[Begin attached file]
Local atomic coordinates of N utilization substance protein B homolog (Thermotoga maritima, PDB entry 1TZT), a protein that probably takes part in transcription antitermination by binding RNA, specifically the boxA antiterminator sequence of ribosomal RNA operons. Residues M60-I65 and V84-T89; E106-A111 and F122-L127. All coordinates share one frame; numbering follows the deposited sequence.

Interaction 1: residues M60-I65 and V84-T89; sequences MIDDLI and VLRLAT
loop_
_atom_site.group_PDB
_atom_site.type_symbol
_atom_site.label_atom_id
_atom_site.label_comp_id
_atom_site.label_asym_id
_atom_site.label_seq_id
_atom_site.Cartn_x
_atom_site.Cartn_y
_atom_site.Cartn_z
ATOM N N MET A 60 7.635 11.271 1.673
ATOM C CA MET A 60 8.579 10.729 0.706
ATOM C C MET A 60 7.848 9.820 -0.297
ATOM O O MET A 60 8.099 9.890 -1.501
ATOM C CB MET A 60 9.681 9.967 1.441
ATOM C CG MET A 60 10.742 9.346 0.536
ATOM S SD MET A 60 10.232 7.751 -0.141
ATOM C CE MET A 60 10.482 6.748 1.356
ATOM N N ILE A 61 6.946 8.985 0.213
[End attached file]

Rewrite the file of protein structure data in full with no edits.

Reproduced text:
Local atomic coordinates of N utilization substance protein B homolog (Thermotoga maritima, PDB entry 1TZT), a protein that probably takes part in transcription antitermination by binding RNA, specifically the boxA antiterminator sequence of ribosomal RNA operons. Residues M60-I65 and V84-T89; E106-A111 and F122-L127. All coordinates share one frame; numbering follows the deposited sequence.

Interaction 1: residues M60-I65 and V84-T89; sequences MIDDLI and VLRLAT
loop_
_atom_site.group_PDB
_atom_site.type_symbol
_atom_site.label_atom_id
_atom_site.label_comp_id
_atom_site.label_asym_id
_atom_site.label_seq_id
_atom_site.Cartn_x
_atom_site.Cartn_y
_atom_site.Cartn_z
ATOM N N MET A 60 7.635 11.271 1.673
ATOM C CA MET A 60 8.579 10.729 0.706
ATOM C C MET A 60 7.848 9.820 -0.297
ATOM O O MET A 60 8.099 9.890 -1.501
ATOM C CB MET A 60 9.681 9.967 1.441
ATOM C CG MET A 60 10.742 9.346 0.536
ATOM S SD MET A 60 10.232 7.751 -0.141
ATOM C CE MET A 60 10.482 6.748 1.356
ATOM N N ILE A 61 6.946 8.985 0.213